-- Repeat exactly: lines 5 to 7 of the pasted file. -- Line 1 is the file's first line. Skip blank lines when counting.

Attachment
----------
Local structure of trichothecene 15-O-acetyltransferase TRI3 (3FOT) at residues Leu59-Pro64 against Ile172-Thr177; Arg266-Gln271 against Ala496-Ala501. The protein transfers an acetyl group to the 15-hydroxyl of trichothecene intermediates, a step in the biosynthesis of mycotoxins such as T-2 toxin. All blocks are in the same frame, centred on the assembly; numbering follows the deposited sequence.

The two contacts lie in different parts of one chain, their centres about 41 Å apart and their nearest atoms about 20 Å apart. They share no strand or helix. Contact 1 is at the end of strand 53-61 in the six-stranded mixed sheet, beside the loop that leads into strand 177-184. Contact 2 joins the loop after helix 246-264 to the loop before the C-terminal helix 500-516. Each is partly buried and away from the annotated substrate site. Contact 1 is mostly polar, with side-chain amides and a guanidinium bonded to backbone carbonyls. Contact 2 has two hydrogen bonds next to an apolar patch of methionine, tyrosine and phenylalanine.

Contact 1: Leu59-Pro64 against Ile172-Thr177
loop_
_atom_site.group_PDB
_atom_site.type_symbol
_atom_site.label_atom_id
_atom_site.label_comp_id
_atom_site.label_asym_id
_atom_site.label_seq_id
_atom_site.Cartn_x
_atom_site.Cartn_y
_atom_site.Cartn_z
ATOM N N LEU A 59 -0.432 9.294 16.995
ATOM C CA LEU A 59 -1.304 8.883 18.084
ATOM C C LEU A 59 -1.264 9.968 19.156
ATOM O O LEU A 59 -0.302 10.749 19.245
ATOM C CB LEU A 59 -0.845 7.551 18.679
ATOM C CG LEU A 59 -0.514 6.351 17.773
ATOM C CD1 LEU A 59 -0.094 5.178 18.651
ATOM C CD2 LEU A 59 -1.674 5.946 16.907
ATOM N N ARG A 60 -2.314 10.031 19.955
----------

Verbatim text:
_atom_site.group_PDB
_atom_site.type_symbol
_atom_site.label_atom_id